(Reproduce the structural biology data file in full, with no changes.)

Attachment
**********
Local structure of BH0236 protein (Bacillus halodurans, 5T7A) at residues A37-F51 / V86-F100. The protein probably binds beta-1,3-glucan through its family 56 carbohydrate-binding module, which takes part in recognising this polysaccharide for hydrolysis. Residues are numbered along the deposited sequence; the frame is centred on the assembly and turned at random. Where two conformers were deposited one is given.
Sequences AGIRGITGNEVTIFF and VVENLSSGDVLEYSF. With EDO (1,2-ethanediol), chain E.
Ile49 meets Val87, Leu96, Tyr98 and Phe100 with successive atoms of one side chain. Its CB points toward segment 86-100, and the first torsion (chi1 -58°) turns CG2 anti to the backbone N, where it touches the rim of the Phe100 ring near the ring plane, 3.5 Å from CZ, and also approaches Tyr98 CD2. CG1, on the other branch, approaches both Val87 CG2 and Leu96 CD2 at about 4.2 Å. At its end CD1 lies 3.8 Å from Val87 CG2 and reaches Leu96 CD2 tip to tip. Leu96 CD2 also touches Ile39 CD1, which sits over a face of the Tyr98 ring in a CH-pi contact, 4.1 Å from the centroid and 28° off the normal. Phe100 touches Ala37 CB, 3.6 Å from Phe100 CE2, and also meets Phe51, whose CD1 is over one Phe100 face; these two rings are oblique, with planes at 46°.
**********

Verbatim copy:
Local structure of BH0236 protein (Bacillus halodurans, 5T7A) at residues A37-F51 / V86-F100. The protein probably binds beta-1,3-glucan through its family 56 carbohydrate-binding module, which takes part in recognising this polysaccharide for hydrolysis. Residues are numbered along the deposited sequence; the frame is centred on the assembly and turned at random. Where two conformers were deposited one is given.
Sequences AGIRGITGNEVTIFF and VVENLSSGDVLEYSF. With EDO (1,2-ethanediol), chain E.
Ile49 meets Val87, Leu96, Tyr98 and Phe100 with successive atoms of one side chain. Its CB points toward segment 86-100, and the first torsion (chi1 -58°) turns CG2 anti to the backbone N, where it touches the rim of the Phe100 ring near the ring plane, 3.5 Å from CZ, and also approaches Tyr98 CD2. CG1, on the other branch, approaches both Val87 CG2 and Leu96 CD2 at about 4.2 Å. At its end CD1 lies 3.8 Å from Val87 CG2 and reaches Leu96 CD2 tip to tip. Leu96 CD2 also touches Ile39 CD1, which sits over a face of the Tyr98 ring in a CH-pi contact, 4.1 Å from the centroid and 28° off the normal. Phe100 touches Ala37 CB, 3.6 Å from Phe100 CE2, and also meets Phe51, whose CD1 is over one Phe100 face; these two rings are oblique, with planes at 46°.